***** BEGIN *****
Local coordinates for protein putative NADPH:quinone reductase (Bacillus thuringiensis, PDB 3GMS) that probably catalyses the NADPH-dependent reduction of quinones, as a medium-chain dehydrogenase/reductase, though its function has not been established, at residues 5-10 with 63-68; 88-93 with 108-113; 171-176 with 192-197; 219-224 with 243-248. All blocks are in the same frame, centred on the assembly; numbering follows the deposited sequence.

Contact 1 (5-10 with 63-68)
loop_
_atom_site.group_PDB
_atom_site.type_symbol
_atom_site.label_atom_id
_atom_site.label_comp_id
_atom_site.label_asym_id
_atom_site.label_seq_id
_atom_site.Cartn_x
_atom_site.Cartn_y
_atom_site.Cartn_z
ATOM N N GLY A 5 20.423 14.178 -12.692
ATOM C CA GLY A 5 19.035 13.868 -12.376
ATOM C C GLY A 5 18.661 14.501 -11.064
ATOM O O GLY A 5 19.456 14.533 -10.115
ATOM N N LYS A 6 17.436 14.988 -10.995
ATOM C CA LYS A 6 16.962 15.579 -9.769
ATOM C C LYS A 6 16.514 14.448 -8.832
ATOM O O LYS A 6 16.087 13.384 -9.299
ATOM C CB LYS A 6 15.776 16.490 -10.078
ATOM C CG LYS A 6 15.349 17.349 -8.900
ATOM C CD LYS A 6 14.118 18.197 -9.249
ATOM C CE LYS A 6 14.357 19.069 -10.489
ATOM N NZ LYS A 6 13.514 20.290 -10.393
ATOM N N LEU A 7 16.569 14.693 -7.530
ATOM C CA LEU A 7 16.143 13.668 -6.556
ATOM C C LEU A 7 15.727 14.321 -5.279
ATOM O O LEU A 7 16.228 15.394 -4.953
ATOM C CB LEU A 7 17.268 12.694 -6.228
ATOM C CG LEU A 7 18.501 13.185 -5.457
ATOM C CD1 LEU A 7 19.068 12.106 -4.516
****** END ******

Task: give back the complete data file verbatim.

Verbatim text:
Local coordinates for protein putative NADPH:quinone reductase (Bacillus thuringiensis, PDB 3GMS) that probably catalyses the NADPH-dependent reduction of quinones, as a medium-chain dehydrogenase/reductase, though its function has not been established, at residues 5-10 with 63-68; 88-93 with 108-113; 171-176 with 192-197; 219-224 with 243-248. All blocks are in the same frame, centred on the assembly; numbering follows the deposited sequence.

Contact 1 (5-10 with 63-68)
loop_
_atom_site.group_PDB
_atom_site.type_symbol
_atom_site.label_atom_id
_atom_site.label_comp_id
_atom_site.label_asym_id
_atom_site.label_seq_id
_atom_site.Cartn_x
_atom_site.Cartn_y
_atom_site.Cartn_z
ATOM N N GLY A 5 20.423 14.178 -12.692
ATOM C CA GLY A 5 19.035 13.868 -12.376
ATOM C C GLY A 5 18.661 14.501 -11.064
ATOM O O GLY A 5 19.456 14.533 -10.115
ATOM N N LYS A 6 17.436 14.988 -10.995
ATOM C CA LYS A 6 16.962 15.579 -9.769
ATOM C C LYS A 6 16.514 14.448 -8.832
ATOM O O LYS A 6 16.087 13.384 -9.299
ATOM C CB LYS A 6 15.776 16.490 -10.078
ATOM C CG LYS A 6 15.349 17.349 -8.900
ATOM C CD LYS A 6 14.118 18.197 -9.249
ATOM C CE LYS A 6 14.357 19.069 -10.489
ATOM N NZ LYS A 6 13.514 20.290 -10.393
ATOM N N LEU A 7 16.569 14.693 -7.530
ATOM C CA LEU A 7 16.143 13.668 -6.556
ATOM C C LEU A 7 15.727 14.321 -5.279
ATOM O O LEU A 7 16.228 15.394 -4.953
ATOM C CB LEU A 7 17.268 12.694 -6.228
ATOM C CG LEU A 7 18.501 13.185 -5.457
ATOM C CD1 LEU A 7 19.068 12.106 -4.516